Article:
Take chef Nick Curtin of the New York hotspot Rosette, who told us, “I’m really interested in creating texture in my dishes, but so many people these days are health-conscious and gluten-free.” Instead of relying on the usual menu suspects, Curtin incorporates the earthy flavors of popped grains into his food.

At Rosette, you’ll spot the trend in dishes such as wood oven-roasted cabbage with cabbage marmalade, salsify and puffed buckwheat; roasted avocado with chili yogurt, puffed rice and bonito flakes; and ember-roasted leeks with pecan butter, huckleberry jam and puffed wild rice.

At The Bachelor Farmer in Minneapolis, the always-innovative chef Paul Berglund adds popped amaranth to beef tartar with cashew milk, horseradish, and watercress to add an extra base note to the dish.

On New York’s Lower East Side, Sabrina De Sousa and Alissa Wagner of the wellness-focused Dimes scatter popped amaranth over their lemon-anchovy broccolini with parsnips for an extra satisfying crunch.

Chef Curtin detailed for us how any cook can recreate this technique at home:

1. Locate leftover cooked rice, quinoa, amaranth or buckwheat in your fridge.
2. Spread the grain out on a cookie sheet to dry.
3. Cover a pan with grapeseed oil and heat until it almost smokes.
4. Add the dry grain to the pan and cook until it pops.

Enjoy!

Very Chocolatly Chocolate Brownies

Extra-chocolaty brownies (with a secret)

Very Chocolaty Chocolate Brownies

Serves 16

 

8 ounces (225 g) high-quality semisweet chocolate

½ cup (120 ml) melted coconut oil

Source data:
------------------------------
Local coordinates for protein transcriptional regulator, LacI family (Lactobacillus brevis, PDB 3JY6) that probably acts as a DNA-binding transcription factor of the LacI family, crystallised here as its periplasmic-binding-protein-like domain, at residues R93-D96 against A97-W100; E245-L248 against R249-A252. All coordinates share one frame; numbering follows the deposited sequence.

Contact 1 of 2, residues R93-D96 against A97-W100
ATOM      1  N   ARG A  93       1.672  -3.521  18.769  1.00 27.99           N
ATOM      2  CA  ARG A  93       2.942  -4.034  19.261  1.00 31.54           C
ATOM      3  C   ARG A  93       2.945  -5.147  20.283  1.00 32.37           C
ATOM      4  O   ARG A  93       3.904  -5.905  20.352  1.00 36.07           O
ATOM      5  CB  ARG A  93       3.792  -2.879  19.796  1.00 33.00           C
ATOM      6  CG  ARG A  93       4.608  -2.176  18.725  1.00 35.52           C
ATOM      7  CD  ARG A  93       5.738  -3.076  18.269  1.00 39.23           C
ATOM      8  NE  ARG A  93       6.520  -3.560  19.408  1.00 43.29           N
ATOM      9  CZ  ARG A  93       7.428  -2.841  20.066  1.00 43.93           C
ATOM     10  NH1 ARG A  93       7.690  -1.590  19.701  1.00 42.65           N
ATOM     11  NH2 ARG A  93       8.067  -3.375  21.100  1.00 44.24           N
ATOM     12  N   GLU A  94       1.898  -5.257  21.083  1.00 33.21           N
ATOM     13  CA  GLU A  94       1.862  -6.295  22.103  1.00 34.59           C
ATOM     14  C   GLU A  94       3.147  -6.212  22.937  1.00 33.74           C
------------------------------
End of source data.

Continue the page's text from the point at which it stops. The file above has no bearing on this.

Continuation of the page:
3 tablespoons ground chia seeds

¾ cup (180 ml ) espresso or strong black coffee (regular or decaffeinated), at room temperature

1¼ cups (250 g) packed light brown sugar

1 teaspoonpure vanilla extract

¾ cup (105 g) whole-wheat pastry flour

½ teaspoon salt

¼ teaspoon baking soda

⅔ cup (75 g) chopped walnuts

 

1. Position a rack in the lower third of the oven and preheat it to 350° (180°C). Grease an 8-by-8-in (20-by-20-cm) baking pan with coconut oil. Cover the bottom of the pan with a piece of parchment paper, and then grease the top of the parchment paper.

2. Chop 3 ounces (85 g) of the chocolate into pieces no larger than chocolate chips. Set them aside. Break the remaining 5 ounces (140 g) of the chocolate into pieces about ½ inch (12 mm) wide and put them in the top of a double boiler or in a bowl suspended over a pan of barely simmering water. Stir frequently, until the chocolate is melted and smooth. Remove it from the heat and transfer the chocolate to a large mixing bowl. Stir in the coconut oil, and let cool for 10 to 15 minutes.

3. Put the chia seeds in a small mixing bowl and whisk in the coffee. Let sit 5 to 10 minutes until it thickens (this is our egg substitute). Whisk again to make sure there are no lumps.

4. Whisk the sugar into the chocolate mixture. Add the vanilla and the chia mixture and whisk vigorously until blended.

5. In a medium mixing bowl, whisk together the flour, salt, and baking soda. Stir the flour mixture into the chocolate mixture, then fold in the reserved chopped chocolate and the walnuts. Do not overmix. Transfer the batter to the prepared pan and bake for 40 to 50 minutes, until the top feels dry and the brownies feel firm when a toothpick is inserted in the center. Watch them closely during the final minutes of baking to make sure the edges don’t burn.